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The Morning News: Ads Are Stupid. If you don't watch television, this is a good way to catch up on what you're missing.

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Wacky redesign at Moonmilk. Send Ranjit some feedback.


Times Square, Manhattan. At  #

Times Square, Manhattan.
At the gift shop of the International Center of Photography I picked up a cheap sideways mirror thing that, when held in front of my camera, lets me take sneaky spy shots, sorta like Walker Evans. This was fun for about ten minutes.

Everything at the ICP right now is worth seeing, especially the Garry Winogrand show.

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I'm behind on my magazine reading so I just noticed that Coke's description of its war on tap water, as discovered by Rob Cockerham and elaborated upon by me, was excerpted in the October issue of Harper's. What took them so long?


Upper East Side, Manhattan.  #

Upper East Side, Manhattan.

Central Park.

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On November 22 I'm going to be on a panel at Yale Law School, talking about weblogs and journalism. The panel discussion is part of a day-long conference called Revenge of the Blog that's being organized by Yale's Information Society Project, the people who bring you the excellent LawMeme weblog. John Hiler, Jeff Jarvis and Joshua Micah Marshall will be on my panel. If you're in the area, come by and check it out. I should be able to come up with something interesting to say by then.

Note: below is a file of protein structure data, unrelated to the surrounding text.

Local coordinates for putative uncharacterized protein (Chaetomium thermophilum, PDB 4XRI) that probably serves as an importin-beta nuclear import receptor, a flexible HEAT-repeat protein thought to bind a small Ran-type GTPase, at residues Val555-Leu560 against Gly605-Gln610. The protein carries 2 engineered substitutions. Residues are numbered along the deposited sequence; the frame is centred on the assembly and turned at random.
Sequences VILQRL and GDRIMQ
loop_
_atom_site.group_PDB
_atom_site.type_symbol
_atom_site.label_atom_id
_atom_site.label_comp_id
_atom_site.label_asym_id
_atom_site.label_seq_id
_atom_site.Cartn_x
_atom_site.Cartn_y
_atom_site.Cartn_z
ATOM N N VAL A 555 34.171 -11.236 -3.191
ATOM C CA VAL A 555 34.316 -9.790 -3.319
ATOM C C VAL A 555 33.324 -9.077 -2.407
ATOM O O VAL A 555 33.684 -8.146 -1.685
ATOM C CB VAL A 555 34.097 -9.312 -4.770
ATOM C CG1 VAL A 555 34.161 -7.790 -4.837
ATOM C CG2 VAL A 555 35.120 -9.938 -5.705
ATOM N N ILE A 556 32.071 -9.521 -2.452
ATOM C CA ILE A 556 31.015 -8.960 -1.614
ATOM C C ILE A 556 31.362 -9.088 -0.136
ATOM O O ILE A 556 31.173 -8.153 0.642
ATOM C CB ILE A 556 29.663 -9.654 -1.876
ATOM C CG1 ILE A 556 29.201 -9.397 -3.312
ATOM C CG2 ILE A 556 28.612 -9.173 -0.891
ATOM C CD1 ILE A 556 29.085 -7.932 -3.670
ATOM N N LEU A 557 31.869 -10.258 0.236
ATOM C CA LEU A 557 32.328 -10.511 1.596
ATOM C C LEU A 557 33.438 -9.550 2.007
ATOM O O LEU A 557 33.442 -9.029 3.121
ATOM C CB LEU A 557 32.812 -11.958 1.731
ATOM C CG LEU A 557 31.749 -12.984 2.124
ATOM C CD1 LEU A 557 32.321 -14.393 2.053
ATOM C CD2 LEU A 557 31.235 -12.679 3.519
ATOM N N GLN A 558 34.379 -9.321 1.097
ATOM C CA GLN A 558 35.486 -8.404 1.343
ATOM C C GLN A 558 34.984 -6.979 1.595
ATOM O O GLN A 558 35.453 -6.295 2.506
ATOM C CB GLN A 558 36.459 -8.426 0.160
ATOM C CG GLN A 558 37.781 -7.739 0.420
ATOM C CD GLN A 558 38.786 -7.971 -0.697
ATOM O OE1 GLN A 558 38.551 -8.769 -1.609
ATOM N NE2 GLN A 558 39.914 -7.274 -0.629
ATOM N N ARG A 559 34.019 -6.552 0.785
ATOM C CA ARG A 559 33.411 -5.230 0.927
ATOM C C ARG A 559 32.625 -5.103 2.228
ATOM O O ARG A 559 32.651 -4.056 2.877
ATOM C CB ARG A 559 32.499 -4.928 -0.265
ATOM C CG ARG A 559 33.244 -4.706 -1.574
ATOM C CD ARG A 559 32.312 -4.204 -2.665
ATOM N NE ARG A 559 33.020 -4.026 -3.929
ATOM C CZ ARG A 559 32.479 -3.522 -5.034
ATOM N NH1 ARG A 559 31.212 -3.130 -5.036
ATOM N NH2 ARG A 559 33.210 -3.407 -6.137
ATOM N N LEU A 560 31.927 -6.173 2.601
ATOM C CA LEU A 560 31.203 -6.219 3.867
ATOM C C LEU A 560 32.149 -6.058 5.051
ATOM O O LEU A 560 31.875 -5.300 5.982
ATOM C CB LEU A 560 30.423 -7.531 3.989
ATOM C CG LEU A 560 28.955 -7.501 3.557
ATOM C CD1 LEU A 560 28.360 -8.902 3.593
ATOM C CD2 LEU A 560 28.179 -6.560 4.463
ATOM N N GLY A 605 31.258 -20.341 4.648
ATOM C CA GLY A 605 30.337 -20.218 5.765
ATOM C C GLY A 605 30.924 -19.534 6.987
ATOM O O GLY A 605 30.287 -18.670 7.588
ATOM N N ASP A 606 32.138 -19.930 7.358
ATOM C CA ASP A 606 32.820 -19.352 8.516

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The New Yorker hangs out with the editor of Found magazine. Via Romenesko.

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I got spammed by a German "business-to-business marktplatz" with an unfortunate name. Maybe it sounds more businesslike in German.


Garment District, Manhattan. Chinatown,  #

Garment District, Manhattan.

Chinatown, Manhattan.
See also

Downtown Brooklyn, June 2000.
I recently rediscovered this gem.

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Nikki S. Lee is a photographic chameleon. More here. Via Travelers Diagram.

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Ghost Town Gallery has photos of 174 ghost towns out West, like for example Rochester, Nevada, which is looking pretty ghostly. (At least Manhattan still has a bar.) The site is by an obsessive couple from Switzerland.